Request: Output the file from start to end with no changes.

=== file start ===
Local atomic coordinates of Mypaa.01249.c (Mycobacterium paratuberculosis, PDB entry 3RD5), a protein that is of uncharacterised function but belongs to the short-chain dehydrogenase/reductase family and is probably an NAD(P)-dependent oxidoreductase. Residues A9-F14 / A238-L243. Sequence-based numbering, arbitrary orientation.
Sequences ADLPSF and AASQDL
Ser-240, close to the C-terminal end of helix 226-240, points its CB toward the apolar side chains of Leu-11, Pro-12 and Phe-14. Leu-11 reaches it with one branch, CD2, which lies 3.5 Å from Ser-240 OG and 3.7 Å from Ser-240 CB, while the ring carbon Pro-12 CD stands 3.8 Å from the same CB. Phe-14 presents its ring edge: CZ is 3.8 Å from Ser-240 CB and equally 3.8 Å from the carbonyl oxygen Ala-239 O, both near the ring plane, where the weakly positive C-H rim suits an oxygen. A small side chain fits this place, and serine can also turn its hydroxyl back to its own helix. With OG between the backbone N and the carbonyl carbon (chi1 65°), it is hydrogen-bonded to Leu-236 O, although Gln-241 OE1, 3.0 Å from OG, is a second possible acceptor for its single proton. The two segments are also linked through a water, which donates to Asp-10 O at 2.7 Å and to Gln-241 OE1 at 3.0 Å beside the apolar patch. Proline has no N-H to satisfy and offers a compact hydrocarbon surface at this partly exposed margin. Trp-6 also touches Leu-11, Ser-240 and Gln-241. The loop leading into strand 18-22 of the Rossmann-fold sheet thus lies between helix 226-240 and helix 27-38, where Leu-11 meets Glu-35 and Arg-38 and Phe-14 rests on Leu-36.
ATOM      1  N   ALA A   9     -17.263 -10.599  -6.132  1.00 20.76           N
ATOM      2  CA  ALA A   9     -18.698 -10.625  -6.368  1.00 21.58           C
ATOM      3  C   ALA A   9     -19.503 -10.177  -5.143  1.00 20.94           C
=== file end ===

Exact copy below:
Local atomic coordinates of Mypaa.01249.c (Mycobacterium paratuberculosis, PDB entry 3RD5), a protein that is of uncharacterised function but belongs to the short-chain dehydrogenase/reductase family and is probably an NAD(P)-dependent oxidoreductase. Residues A9-F14 / A238-L243. Sequence-based numbering, arbitrary orientation.
Sequences ADLPSF and AASQDL
Ser-240, close to the C-terminal end of helix 226-240, points its CB toward the apolar side chains of Leu-11, Pro-12 and Phe-14. Leu-11 reaches it with one branch, CD2, which lies 3.5 Å from Ser-240 OG and 3.7 Å from Ser-240 CB, while the ring carbon Pro-12 CD stands 3.8 Å from the same CB. Phe-14 presents its ring edge: CZ is 3.8 Å from Ser-240 CB and equally 3.8 Å from the carbonyl oxygen Ala-239 O, both near the ring plane, where the weakly positive C-H rim suits an oxygen. A small side chain fits this place, and serine can also turn its hydroxyl back to its own helix. With OG between the backbone N and the carbonyl carbon (chi1 65°), it is hydrogen-bonded to Leu-236 O, although Gln-241 OE1, 3.0 Å from OG, is a second possible acceptor for its single proton. The two segments are also linked through a water, which donates to Asp-10 O at 2.7 Å and to Gln-241 OE1 at 3.0 Å beside the apolar patch. Proline has no N-H to satisfy and offers a compact hydrocarbon surface at this partly exposed margin. Trp-6 also touches Leu-11, Ser-240 and Gln-241. The loop leading into strand 18-22 of the Rossmann-fold sheet thus lies between helix 226-240 and helix 27-38, where Leu-11 meets Glu-35 and Arg-38 and Phe-14 rests on Leu-36.
ATOM      1  N   ALA A   9     -17.263 -10.599  -6.132  1.00 20.76           N
ATOM      2  CA  ALA A   9     -18.698 -10.625  -6.368  1.00 21.58           C
ATOM      3  C   ALA A   9     -19.503 -10.177  -5.143  1.00 20.94           C